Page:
A Remote Scottish Island Needs Help Protecting Its Seaweed-Eating Sheep
By Brigit Katz – Smithsonian.com
Sheep outnumber humans on North Ronaldsay, a remote island on the tip of Scotland’s Orkney archipelago—and a very odd breed of sheep they are, too. These woolly creatures subsist on a diet of seaweed, rather than grass and other plants, and a centuries-old dyke has been stopping them from munching on the island’s agricultural land. But as the BBC reports, this historic wall is crumbling. So North Ronaldsay is looking to hire a dedicated warden to make sure that the dyke stays standing and the seaweed-eating sheep stay safe.
North Ronaldsay sheep belong to an ancient breed believed to have been spread across Europe by Neolithic farmers. And for thousands of years, sheep on the Orkney Islands have been eating seaweed, perhaps because winters there dramatically reduced the amount of available pastures. But the grazers of North Ronaldsay became ever-more dependent on seaweed in the 19th century, during a period of crisis in the island’s history.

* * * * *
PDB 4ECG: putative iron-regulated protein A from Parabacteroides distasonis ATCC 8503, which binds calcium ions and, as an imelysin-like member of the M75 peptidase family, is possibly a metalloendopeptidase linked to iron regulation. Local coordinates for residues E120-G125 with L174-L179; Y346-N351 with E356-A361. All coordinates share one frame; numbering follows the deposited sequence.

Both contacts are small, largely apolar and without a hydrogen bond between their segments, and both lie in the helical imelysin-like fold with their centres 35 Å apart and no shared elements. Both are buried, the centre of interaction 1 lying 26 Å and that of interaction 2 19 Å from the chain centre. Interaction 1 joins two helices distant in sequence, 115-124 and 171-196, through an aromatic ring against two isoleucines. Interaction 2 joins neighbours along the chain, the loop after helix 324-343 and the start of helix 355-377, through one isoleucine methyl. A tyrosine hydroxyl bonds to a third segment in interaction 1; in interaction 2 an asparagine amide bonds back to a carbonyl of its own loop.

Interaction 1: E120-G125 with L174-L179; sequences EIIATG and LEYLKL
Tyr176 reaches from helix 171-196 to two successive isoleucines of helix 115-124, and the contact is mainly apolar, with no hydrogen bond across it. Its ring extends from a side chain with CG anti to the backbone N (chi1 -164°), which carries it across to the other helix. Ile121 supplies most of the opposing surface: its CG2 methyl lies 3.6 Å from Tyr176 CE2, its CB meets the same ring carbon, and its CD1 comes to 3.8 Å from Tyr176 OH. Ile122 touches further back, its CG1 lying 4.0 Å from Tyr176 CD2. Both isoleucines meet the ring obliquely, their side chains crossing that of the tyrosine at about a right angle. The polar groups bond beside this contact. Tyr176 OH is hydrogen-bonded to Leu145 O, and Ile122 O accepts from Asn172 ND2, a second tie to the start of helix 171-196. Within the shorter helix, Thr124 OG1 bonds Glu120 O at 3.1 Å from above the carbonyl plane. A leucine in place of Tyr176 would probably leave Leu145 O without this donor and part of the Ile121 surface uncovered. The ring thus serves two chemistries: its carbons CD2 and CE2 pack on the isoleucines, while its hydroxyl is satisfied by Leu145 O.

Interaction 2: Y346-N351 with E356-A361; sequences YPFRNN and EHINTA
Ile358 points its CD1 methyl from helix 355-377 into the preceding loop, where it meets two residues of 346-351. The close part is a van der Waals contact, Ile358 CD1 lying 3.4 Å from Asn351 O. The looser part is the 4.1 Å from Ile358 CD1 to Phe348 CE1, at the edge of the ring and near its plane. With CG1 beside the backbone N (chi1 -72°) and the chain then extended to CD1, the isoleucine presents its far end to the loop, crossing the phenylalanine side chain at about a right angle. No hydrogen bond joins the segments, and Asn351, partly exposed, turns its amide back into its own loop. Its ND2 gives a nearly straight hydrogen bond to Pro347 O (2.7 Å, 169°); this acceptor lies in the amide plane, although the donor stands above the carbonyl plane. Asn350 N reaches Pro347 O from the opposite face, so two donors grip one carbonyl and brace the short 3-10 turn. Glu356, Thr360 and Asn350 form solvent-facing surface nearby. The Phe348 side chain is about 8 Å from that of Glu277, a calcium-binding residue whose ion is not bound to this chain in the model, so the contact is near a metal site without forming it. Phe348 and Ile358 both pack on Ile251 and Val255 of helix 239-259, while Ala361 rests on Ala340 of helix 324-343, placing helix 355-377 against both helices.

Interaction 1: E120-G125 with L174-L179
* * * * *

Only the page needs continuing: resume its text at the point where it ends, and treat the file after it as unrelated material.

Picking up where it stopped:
Carol graduated from Riverside White Cross School of Nursing in Columbus, Ohio and received her diploma as a registered nurse. She attended Bowling Green State University where she received a Bachelor of Arts Degree in History and Literature. She attended the University of Toledo, College of Nursing, and received a Master’s of Nursing Science Degree as an Educator.
She has traveled extensively, is a photographer, and writes on medical issues. Carol has three children RJ, Katherine, and Stephen – one daughter-in-law; Katie – two granddaughters; Isabella Marianna and Zoe Olivia – and one grandson, Alexander Paul. She also shares her life with her husband Gordon Duff, many cats, and two rescues.